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Author Topic: Southern Yellow Pine ?  (Read 12606 times)

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Offline SwampDonkey

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Re: Southern Yellow Pine ?
« Reply #40 on: January 13, 2009, 07:03:56 am »
Well if you could get land owners all to participate and hold foreign imports to the standards of the domestic business then it might be a step toward a solution. Heck I've seen it here many times. A mill will cry for wood. There are a number of crown leases that have volumes of wood that can not be processed by the mill with that lease. For instance a softwood stud mill isn't going to be producing paper and vise versa. Although, some companies are fully integrated and they have sub-licensees as well. But, when one mill is crying for wood, the other licenses should be supplying some volume, not exporting it. My point is, while this is going on proivate wood is going state wide, because of price and no playing around with turning on and off the deliveries. Heck we have contracts with these mills, honor the darn contracts or the land owner is going to say to hell with it. It all boils down to this, as soon as they make a deal with another lease holder for volume, they shut the tap off from private deliveries. Then when their supply runs short, they expect all the private volume to come through the gate at year end to fulfill the contract. Then blame the private sector for not supplying wood at their whim. Just makes you want to grab someone by the throat sometimes.  :-X >:(

Pre-commercial thinning pays off. :)

'If she wants to play lumberjack, she's going to have to learn to handle her end of the log.'
Dirty Harry

Offline WDH

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Re: Southern Yellow Pine ?
« Reply #41 on: January 13, 2009, 08:03:02 am »
For the small landowner, timing is critical.  The big Industrial guys cut all the time, regardless of the market, while the small private guy has to be more discerning in when to harvest.  I recently sold a first thinning (planted loblolly pine) that will be harvested this year, but it is a silviculturally driven sale.  I have some stands that are in their early 20's that need second thinning, but I am delaying that harvest because the prices are so low.  The growth on those stands has slowed (needs thinning), but the growth is on trees of sawlog size, so it will not take much of a price improvement at all to get me back even or ahead.

On the first thinning, those stands (ages 12 and 13) are growing lower value pulpwood, so the sooner that I can thin and get the new growth in the form of chip-n-saw (small sawlogs), the better I will be from a financial standpoint.  As a trees moves from pulpwood size to small sawlog size, the price/value for that tree doubles.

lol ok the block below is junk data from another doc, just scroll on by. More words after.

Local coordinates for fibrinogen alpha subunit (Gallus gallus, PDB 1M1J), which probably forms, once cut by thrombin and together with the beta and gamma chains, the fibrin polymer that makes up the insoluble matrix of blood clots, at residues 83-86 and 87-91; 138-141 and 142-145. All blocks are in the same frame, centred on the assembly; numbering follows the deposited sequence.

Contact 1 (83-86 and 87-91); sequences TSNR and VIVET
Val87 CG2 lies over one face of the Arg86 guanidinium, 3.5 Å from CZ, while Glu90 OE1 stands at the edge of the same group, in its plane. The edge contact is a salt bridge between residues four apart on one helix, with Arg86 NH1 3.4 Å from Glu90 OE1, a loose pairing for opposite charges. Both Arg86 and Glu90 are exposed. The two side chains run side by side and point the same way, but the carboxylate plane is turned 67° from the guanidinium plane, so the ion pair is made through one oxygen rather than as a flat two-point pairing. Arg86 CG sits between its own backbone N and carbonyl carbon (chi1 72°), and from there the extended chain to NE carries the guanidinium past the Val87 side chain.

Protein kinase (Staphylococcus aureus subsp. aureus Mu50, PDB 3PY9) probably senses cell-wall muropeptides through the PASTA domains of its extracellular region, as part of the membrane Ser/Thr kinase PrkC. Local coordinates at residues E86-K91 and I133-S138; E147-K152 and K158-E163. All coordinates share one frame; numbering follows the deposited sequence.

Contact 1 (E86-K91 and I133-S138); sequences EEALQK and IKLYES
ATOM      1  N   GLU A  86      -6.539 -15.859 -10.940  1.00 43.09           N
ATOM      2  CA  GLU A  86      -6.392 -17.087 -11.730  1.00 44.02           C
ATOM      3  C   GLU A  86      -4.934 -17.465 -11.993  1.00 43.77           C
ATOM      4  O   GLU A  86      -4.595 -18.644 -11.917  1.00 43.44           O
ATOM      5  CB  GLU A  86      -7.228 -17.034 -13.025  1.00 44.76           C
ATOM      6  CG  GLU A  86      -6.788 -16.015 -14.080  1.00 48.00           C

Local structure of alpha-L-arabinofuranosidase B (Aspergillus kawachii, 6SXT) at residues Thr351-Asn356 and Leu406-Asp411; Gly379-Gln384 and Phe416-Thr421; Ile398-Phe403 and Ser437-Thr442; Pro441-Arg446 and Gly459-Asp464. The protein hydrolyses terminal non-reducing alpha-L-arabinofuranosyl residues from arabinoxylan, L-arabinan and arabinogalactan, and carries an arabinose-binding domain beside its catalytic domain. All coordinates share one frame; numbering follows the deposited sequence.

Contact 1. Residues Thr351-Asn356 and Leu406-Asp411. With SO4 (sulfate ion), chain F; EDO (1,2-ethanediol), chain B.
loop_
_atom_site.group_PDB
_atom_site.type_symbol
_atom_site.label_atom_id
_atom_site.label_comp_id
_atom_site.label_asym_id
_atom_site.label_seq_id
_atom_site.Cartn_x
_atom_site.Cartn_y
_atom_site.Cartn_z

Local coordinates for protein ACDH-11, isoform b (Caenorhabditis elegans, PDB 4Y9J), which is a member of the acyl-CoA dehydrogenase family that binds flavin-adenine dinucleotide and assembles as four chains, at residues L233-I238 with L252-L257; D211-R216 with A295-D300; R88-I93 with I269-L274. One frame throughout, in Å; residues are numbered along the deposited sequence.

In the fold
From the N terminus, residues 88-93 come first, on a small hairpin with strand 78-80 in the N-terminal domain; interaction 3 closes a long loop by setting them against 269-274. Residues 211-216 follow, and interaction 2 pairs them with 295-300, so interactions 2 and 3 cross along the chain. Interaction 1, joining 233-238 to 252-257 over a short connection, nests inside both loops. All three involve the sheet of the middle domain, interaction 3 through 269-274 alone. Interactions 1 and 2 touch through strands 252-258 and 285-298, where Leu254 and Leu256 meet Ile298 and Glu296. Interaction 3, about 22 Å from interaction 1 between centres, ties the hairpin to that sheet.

Anyway, you have to be smart when you sell. 

There will a Thinning WDH thread in the near future.  Tom has gone ahead and started something.........you have to keep up with the Toms :D.

Also, don't worry, these are true Southern Yellow Pines ;D.
Woodmizer LT40HDD35, John Deere 2155, Kubota M5640SU, Nyle L53 Dehumidification Kiln, and a passion for all things with leafs, twigs, and bark.  hamsleyhardwood.com

Offline Pitcaver101

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Re: Southern Yellow Pine ?
« Reply #42 on: September 22, 2017, 10:48:15 am »
Does short leaf pine from central Indiana have any marketable value. I can not find a buyer here locally and am looking for log buyers in surrounding states that might have an interest,it is about 60,000 bdft
Thank you
Against the grain

Offline bucknwfl

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Re: Southern Yellow Pine ?
« Reply #43 on: September 22, 2017, 12:10:42 pm »
Yeah, spruce pine is strange all right. To clarify just a bit, the logs I sawed all came from one customer.  They obviously weren't open grown trees as the logs were long, straight and clear, but the ring spacing was wide like an open grown loblolly.  They were loaded with free water.  The boards were heavy, but dried real fast.  They had been down for a while, as the bark was beginning to slip.  I asked him if they'd been laying in water but he said they had been stacked high and dry.  I did note that the lumber lay really flat with very little movement during sawing or drying.  It was pleasant sawing, except that those 20 ft 1x10s
were pretty heavy for an old fart like me.
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I just cut some spruce for paneling in one of my bathrooms.  It is quite different for sure. Typically i dont care for the big growth rings but spruce pine is quite beautiful     As far as sand pine goes, it may be the least quality of all the pines in our area. If you can find some old stuff that is of decent size it can make some nice knotty pine panels but younhave to cut twice as much as you need.  It barely makes good pulp.  Lol


Thanks
Buck

If it was easy everybody would be doing it